CSS Tricks: Deviations in Journals

Deviation Actions

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Literature Text

As promised in my previous tutorial CSS Tricks: Journal break-down comes the follow up tutorial about styling deviations in journals.

You'll see what classes deviations are built from and how to "hack" them in order to style them entirely to your preference. I will cover regular image thumbs, literature and other text deviation thumbs and embedded deviations.

Deviation Thumbs

Aaah, the traditional way of featuring art in your journal.

Generally, all thumbs consist of an image file, a link and one or more containers around both image and link. This tutorial will explain how those are built up exactly, and also explain the elements text thumbs are made up from and how to style embedded deviations.

Do not just take the "easy way" and apply CSS to all images. If you use .img {} without a specified parent like at least .shadow-holder {} or a custom class you want to have thumbs displayed in, all images will receive that styling, including emoticons. This could result in a really hard to read journal.

Image deviation thumbs

An image deviation thumb consists of four classes, that have different jobs. Visually they don't do much, mostly their CSS applies to layout issues.

Two of these classes, .shadow-holder and .shadow-holder .shadow, are general classes you can find on all thumbs.

.shadow-holder .shadow a.thumb and .shadow-holder .shadow a.thumb img contain deviation specific information, like the link to the deviation page and the small thumbnail image of your deviation.

This is the main container for every thumb. Controlling this one, controls the whole outside appearance of the thumb.

.shadow-holder .shadow
Is responsible for the padding around the thumb. It creates room in .shadow-holder so the single thumbs don't bump into each other.

.shadow-holder .shadow a.thumb
This link class contains the information about the deviation, like the link (duh obviously), title and the image's original size.

.shadow-holder .shadow a.thumb img
Contains the image file of the thumb.

While of course you can style all four of these, it is recommended to only apply CSS styling to one of the classes with the addition of a little hack to make it all look nicer.

So when you put the thumbs in your journal without any styling, they will look like this:

After a few lines of CSS our thumbs could look like this: blue borders and shadows, more space between the thumbs and an improved alignment.

The CSS for this appearance is as follows:

.shadow-holder {

background: deepskyblue ;

border: 1px solid powderblue;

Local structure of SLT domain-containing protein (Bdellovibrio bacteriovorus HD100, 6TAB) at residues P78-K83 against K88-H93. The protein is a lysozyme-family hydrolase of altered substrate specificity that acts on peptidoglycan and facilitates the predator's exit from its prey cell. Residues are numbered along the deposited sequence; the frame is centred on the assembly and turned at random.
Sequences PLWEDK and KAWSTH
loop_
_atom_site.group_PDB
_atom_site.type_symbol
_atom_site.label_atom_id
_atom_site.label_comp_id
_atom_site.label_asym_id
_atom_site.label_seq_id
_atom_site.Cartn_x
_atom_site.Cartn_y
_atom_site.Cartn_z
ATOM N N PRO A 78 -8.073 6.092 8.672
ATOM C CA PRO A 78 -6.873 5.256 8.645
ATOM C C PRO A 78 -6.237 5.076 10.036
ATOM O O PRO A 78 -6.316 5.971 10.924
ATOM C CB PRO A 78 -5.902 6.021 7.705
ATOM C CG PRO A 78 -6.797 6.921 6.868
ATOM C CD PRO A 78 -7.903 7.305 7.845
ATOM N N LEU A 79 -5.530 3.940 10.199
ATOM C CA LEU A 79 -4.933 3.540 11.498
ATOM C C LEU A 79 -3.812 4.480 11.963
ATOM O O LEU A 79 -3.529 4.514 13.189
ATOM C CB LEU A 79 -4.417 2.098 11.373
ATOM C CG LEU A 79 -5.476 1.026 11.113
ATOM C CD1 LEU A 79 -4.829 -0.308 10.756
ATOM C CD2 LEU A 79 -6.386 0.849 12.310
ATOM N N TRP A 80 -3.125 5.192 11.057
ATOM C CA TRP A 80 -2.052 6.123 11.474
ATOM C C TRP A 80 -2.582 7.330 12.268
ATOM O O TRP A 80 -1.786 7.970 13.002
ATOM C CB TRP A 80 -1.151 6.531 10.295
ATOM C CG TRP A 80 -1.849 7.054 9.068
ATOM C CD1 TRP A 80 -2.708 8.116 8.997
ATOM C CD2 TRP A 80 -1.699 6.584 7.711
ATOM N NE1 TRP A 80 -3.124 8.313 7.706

box-shadow: inset 0px 1px 4px #526166 ;

margin: 10px;

padding: 5px;

vertical-align: middle;


.shadow-holder .shadow {}

.shadow-holder .shadow a.thumb {}

.shadow-holder .shadow a.thumb img {

vertical-align: middle;


.shadow-holder:hover {

background: steelblue ;

border: 1px solid steelblue;

box-shadow: inset 0px 1px 8px #526166 ;


This styling gives us thumbs with what looks like a double-border and drop shadow, with accompanying hover effects. It is only necessary to style two classes to achieve this effect. For the :hover we simply change the colors and create a bigger shadow.

The double border is not actually two borders, it is a combination of one border and a background color visible due to the applied padding inside the element.

margin: 10px creates space between the seperate thumbs. They would be touching each other otherwise.

padding: 5px makes the background visible for a width of 5px on each side.

vertical-align: middle is a simple trick, to achieve a better look for thumbs of various heights. By default they are aligned to the baseline of the text, as they are entered on lines just like words. This can easily look wonky and unbalanced and we don't want that, do we?

.shadow-holder .shadow & .shadow-holder .shadow a.thumb
Not styling them? You don't have to have them in the CSS file then!

.shadow-holder .shadow a.thumb img
vertical-align: middle is also necessary in this element, to actually have the image aligned properly inside its containing elements.

This simply describes how the thumbs will appear on :hover, how this looks is totally up to you. It is recommended though to not change any margin, padding or alignment you have applied to the default state.

All of this styling also works with :bigthumb…:!

Text deviation thumbs

There are a few more classes to literarute and journal deviation thumbs, but the .shadow-holder and .shadow-holder .shadow classes are the same for all thumbs.

The image class is reused for either the author tag or journal icon, depending on what gallery the deviation is located in.

We gain two new classes for literature/journal thumbs, that are used to give a preview of the deviations written content. The title is displayed as bold text, and not as a headline.

.shadow-holder .shadow a.thumb.lit
This is the most important class, which describes the appearance of literature/journal thumbs; including background gradients, borders, box-shadow and font colors.

.shadow-holder .shadow a.thumb.lit img
The image in literature/journal thumbs is reduced to an accompanying element: either the author tag or the journal icon. It is limited to the left side of the thumb.
It is important to write it as a.thumb.lit, or elsewise, in art deviations, you will change the appearance of the artwork image, too.

.shadow-holder .shadow a.thumb.lit img.lit & .shadow-holder .shadow a.thumb.lit img.journal are classes another level deeper, that differ between literature and journal or author tag and journal icon.
You need to know these two classes if you want to style the images for them differently from one another, if you want to style them both the same way, you don't need to do it for these two.

.shadow-holder .shadow a.thumb.lit .wrap
This is the container for the content literature/journal deviation content and has no special styling.